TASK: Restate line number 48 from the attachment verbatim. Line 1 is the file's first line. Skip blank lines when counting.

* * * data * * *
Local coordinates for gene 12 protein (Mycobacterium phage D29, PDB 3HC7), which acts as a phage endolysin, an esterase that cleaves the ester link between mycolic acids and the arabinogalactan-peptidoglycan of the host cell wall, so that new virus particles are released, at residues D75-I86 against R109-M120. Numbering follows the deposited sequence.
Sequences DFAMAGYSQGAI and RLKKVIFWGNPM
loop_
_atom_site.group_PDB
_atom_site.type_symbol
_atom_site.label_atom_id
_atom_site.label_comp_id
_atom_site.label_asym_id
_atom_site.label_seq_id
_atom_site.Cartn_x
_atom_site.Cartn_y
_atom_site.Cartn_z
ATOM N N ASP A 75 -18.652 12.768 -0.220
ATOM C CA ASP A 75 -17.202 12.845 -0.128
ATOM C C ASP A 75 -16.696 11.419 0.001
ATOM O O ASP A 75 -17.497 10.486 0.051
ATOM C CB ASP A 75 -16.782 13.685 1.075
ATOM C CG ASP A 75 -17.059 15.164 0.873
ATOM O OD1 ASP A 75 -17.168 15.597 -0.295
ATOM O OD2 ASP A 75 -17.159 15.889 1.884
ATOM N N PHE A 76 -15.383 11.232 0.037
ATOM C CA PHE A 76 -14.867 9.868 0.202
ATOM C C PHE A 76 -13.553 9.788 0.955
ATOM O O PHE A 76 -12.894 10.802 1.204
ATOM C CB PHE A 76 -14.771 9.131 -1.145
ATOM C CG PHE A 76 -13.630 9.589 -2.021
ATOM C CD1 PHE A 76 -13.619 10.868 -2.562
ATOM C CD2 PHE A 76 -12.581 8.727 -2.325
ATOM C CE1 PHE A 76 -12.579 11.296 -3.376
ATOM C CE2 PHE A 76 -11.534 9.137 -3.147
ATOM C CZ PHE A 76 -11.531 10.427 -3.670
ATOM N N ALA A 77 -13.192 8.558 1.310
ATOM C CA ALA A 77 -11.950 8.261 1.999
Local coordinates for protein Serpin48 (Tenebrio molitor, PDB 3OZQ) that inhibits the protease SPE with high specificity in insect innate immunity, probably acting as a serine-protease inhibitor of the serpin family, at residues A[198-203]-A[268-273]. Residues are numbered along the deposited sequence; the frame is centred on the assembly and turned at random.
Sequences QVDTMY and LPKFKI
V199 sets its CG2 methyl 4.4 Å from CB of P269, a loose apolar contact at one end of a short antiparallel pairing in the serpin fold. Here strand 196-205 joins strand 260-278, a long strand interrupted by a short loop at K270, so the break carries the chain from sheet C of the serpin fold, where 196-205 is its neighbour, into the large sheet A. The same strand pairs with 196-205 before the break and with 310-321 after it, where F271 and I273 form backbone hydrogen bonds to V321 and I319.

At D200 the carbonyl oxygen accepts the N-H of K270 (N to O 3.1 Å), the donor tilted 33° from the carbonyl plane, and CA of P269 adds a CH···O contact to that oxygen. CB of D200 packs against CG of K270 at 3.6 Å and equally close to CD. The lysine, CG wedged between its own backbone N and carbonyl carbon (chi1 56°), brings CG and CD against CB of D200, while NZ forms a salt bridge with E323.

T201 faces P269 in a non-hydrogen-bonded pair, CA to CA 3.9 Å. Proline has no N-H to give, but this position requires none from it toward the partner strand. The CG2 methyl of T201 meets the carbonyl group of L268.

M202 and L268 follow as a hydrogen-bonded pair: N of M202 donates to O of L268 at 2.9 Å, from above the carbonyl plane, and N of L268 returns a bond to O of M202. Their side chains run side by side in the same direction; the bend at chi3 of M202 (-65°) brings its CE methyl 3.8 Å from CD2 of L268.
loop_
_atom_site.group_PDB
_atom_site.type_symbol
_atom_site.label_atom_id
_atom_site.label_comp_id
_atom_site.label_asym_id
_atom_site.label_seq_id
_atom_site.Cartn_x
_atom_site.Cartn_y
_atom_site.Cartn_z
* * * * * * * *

_atom_site.Cartn_y